Halo Reach is the first of the series hitting PC as part of the Master Chief Collection, and its time is imminent, evidenced by the state of the demo I played at Microsoft’s E3 Showcase. It feels like a PC game should.
I remember jack-all about Reach’s console version except that it’s sad as hell and that I liked it because it was more Halo, except with a sprint button, and that’s exactly what the early build feels like on PC. Mouse control is precise and pixel-perfect with no acceleration or stick virtualization. There’s no option to change settings during gameplay yet, so I didn’t get to tinker with options as much as I would’ve liked, but things look sharp and natural at 4K resolution and 60 fps, even with the FOV topped out at 90.
Seeing Halo on PC for the first time in nearly a decade, I’m stuck on how well the combat has held up. While it’s missing years of UI and feedback improvements from shooters of a similar caliber that have released since (hit indicators have spoiled us), Reach still manages to feel distinct today with its large, fairly open areas littered with enemies and vehicles and whatever weapons you can get your hands on.
The opening moments of the demo throw you right into the sightlines of a dozen or so Covenant, and shortly after that your allies drop off a warthog with an attached missile turret. It’s absolute, unscripted chaos. I died about five times on heroic difficulty while trying to find the optimal way through the arena, and every attempt articulated differently.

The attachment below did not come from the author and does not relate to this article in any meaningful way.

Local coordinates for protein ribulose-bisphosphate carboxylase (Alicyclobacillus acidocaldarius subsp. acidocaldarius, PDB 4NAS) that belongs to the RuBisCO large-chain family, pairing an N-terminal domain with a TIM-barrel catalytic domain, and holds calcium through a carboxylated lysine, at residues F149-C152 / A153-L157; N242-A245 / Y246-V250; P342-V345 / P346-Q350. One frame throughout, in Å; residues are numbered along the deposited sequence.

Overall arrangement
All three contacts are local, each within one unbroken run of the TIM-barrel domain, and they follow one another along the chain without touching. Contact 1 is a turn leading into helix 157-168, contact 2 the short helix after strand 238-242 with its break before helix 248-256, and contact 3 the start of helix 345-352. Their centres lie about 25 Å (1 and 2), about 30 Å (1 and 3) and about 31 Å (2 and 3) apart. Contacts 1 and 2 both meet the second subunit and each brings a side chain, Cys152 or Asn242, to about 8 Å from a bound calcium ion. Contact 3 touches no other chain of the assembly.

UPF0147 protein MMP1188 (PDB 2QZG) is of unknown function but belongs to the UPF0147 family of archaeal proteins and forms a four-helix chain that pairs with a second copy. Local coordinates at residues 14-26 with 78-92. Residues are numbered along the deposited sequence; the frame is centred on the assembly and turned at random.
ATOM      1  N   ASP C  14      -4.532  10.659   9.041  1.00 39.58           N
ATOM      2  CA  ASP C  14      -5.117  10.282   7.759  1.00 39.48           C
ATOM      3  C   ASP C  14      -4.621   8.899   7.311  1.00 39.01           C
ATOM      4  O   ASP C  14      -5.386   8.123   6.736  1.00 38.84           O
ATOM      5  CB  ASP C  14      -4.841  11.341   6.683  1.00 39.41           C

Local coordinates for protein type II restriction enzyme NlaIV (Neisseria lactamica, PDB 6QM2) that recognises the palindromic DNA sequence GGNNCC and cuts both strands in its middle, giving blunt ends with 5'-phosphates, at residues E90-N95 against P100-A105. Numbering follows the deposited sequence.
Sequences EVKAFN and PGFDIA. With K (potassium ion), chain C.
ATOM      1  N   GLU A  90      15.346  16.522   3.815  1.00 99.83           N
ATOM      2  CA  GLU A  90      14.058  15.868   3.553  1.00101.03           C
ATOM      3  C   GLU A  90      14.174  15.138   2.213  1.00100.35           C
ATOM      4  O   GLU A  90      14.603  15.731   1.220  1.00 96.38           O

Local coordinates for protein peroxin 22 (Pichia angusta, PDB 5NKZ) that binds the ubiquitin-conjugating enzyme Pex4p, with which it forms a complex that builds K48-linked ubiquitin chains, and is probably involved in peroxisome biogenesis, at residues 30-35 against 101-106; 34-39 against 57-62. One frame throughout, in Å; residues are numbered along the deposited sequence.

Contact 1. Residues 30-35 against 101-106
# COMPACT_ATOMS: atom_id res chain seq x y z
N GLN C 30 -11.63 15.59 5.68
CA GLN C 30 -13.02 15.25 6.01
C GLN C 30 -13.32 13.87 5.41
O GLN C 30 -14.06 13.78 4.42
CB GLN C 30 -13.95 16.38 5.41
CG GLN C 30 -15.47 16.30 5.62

On my first try, I circled a massive AA gun while an AI-controlled ally fired on Covenant from the back, but two ghosts eventually took us down, dumping me right on an elite with a plasma launcher. I commandeered my own ghost on the second attempt, thinning out the Covenant around the AA gun from afar while my AI friend drove around aimlessly in the warthog, drawing some attention away from me.
When I finally succeeded it wasn’t because I had a plan, it was because I improvised, trading weapons with Covenant corpses at every opportunity, my shield in the red for most of the fight. That constant swing between desperation and brilliant improvisation is what Halo excels at, and it still works. Some of the sheen has naturally worn off with age, but it hardly matters because we can aim with a damn mouse now.